How to get a good night's sleep with hay fever

Sleeping hay fever. (Getty Images)
Don't let hay fever stand in the way of you and your sleep. (Getty Images)

The pollen count is 'very high' across the country, and the nation has the sniffles and watery eyes to prove it. But it's one thing sneezing throughout the day, and another being kept up at night because of it.

It's hard enough to sleep well in the summer – especially now the heat is finally here – so throw in a pollen allergy to the mix and it can be a recipe for disaster. Hay fever symptoms lead to tiredness, fatigue and exhaustion, but then can keep you up all night, zapping your energy the next day and leaving you feeling even worse in a vicious cycle that can disrupt daily life.

But it doesn't have to be that way. Here, airborne allergens expert Max Wiseberg shares how you can adopt a bedtime routine and keep your bedroom pollen free to ensure you do still get the sleep you need.

Cropped shot of a young man blowing his nose with a tissue outdoors
There's ways to avoid bringing your sneezes into the bedroom. (Getty Images)

On top of common symptoms like sneezing and coughing, a running or blocked nose, itchy, red or watery eyes, itchy throat, mouth, nose and ears, loss of smell and headaches (the list goes on, joy), Wiseberg adds, "Hay fever can also affect how we sleep and cause disturbance and difficulty getting to sleep.

"These symptoms can in turn zap our energy levels leaving us feeling low and sluggish. So a good night’s sleep is important to leave your body better prepared to cope with symptoms the next day."

With that in mind, Wiseberg, of HayMax, suggests adopting the following bedtime routine to increase your chances of a peaceful slumber...

  1. Take a shower or bath before bed to wash away pollen from your skin and hair (this will also help you to relax)

  2. Apply an organic drug-free allergen barrier balm to help trap pollen before it gets in your body while you sleep – less pollen, less reaction (try a Lavender variety; lavender is renowned for its calming and soothing properties, so can help you get to sleep)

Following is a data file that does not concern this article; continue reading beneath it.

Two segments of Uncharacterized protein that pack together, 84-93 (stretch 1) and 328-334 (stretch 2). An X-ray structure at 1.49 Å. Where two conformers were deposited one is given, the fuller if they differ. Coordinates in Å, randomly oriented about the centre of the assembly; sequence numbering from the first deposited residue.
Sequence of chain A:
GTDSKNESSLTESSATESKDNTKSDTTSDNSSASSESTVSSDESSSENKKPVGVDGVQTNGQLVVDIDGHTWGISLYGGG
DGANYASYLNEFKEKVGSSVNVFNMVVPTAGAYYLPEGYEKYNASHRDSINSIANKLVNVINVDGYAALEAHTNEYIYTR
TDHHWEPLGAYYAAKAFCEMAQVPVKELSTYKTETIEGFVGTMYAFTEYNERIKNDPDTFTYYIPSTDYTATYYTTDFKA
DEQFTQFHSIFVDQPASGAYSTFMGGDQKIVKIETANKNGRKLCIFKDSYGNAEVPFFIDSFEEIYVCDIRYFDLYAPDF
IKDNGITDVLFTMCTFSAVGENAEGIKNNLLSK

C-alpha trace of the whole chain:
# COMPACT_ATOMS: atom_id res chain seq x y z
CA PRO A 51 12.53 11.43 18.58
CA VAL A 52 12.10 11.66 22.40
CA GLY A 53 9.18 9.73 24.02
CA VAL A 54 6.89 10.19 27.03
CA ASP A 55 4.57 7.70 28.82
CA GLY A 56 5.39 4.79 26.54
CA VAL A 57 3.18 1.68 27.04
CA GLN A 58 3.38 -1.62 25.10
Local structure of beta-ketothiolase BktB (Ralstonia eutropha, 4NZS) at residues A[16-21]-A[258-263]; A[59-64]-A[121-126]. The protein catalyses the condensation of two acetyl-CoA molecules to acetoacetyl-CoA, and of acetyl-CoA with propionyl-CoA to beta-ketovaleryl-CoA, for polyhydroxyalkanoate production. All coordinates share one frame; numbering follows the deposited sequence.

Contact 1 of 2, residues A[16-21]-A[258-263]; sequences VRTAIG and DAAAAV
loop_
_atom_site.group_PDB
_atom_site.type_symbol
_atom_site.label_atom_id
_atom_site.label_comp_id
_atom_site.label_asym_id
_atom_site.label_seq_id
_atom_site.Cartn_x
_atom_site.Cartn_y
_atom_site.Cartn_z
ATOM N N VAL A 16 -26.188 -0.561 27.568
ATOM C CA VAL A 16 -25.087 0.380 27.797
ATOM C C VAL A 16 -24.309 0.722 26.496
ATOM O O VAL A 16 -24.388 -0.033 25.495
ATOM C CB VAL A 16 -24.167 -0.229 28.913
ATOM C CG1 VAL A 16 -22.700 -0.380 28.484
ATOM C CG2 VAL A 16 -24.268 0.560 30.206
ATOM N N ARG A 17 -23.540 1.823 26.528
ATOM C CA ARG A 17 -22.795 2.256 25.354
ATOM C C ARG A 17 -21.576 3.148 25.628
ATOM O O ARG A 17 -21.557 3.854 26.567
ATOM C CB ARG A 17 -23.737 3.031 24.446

3. Sleep on your side rather than your back because it's more comfortable if you've got a blocked nose

  4. Each morning try covering your bed with a clean sheet, then before getting into bed at night carefully remove it and fold it away (this can help keep pollen off your bed clothes)

  5. Turn your pillows just before you get into bed so you’re not breathing in pollen from your pillow

  6. Prevent pollen getting into the room you sleep in

Senior Asian woman doing her morning routine, making up her bed at home. Let's get the day started
What is your current bedtime and morning routine? (Getty Images)

Wiseberg also suggests these hay fever tricks for keeping the pollen out of where you sleep...

  • Keep your bedroom door and windows closed to help prevent pollen drifting in or being blown in by the wind

  • Dry bedding indoors to prevent pollen being blown on to it by the outside wind

  • If you own a pet, keep it off your bed and out of the bedroom altogether if possible (keeping your pet regularly groomed and shampooed will also remove pollen from its fur)

And these cleanliness hacks are also worth utilising...

  • Wash bedding very regularly to prevent the build-up of pollen and dust and pet allergens

  • Damp dust regularly to prevent the build-up of pollen (damp dusting will help prevent pollen particles being dispersed back into the air)

  • Vacuum your room regularly, including fabrics such as curtains and upholstery, to avoid pollen accumulating

  • Store blankets and cuddly toys in a cupboard to prevent the build-up of allergens on them

And finally, the allergy expert adds, "If you have a sedating antihistamine like Piriton, it might be sensible to take it before you go to bed. Otherwise it's probably best to take an antihistamine during the morning and apply the barrier balm before going to bed." But always consult a doctor about what's right for you.

Watch: Sleeping with hay fever: How to get a good night's rest